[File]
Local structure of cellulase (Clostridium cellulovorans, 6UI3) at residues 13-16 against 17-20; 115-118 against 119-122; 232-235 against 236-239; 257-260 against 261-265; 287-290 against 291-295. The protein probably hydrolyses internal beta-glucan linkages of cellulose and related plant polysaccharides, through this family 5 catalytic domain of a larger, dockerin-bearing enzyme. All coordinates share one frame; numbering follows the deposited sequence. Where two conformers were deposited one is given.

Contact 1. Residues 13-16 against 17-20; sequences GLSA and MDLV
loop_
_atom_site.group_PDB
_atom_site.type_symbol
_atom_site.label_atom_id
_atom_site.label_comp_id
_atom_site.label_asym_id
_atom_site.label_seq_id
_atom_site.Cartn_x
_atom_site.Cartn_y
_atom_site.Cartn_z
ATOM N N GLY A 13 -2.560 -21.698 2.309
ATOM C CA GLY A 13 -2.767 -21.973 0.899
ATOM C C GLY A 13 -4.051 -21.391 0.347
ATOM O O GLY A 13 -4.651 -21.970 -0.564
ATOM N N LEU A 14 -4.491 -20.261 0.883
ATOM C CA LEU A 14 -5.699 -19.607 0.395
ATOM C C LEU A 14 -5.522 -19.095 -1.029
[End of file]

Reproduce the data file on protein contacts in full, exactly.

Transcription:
Local structure of cellulase (Clostridium cellulovorans, 6UI3) at residues 13-16 against 17-20; 115-118 against 119-122; 232-235 against 236-239; 257-260 against 261-265; 287-290 against 291-295. The protein probably hydrolyses internal beta-glucan linkages of cellulose and related plant polysaccharides, through this family 5 catalytic domain of a larger, dockerin-bearing enzyme. All coordinates share one frame; numbering follows the deposited sequence. Where two conformers were deposited one is given.

Contact 1. Residues 13-16 against 17-20; sequences GLSA and MDLV
loop_
_atom_site.group_PDB
_atom_site.type_symbol
_atom_site.label_atom_id
_atom_site.label_comp_id
_atom_site.label_asym_id
_atom_site.label_seq_id
_atom_site.Cartn_x
_atom_site.Cartn_y
_atom_site.Cartn_z
ATOM N N GLY A 13 -2.560 -21.698 2.309
ATOM C CA GLY A 13 -2.767 -21.973 0.899
ATOM C C GLY A 13 -4.051 -21.391 0.347
ATOM O O GLY A 13 -4.651 -21.970 -0.564
ATOM N N LEU A 14 -4.491 -20.261 0.883
ATOM C CA LEU A 14 -5.699 -19.607 0.395
ATOM C C LEU A 14 -5.522 -19.095 -1.029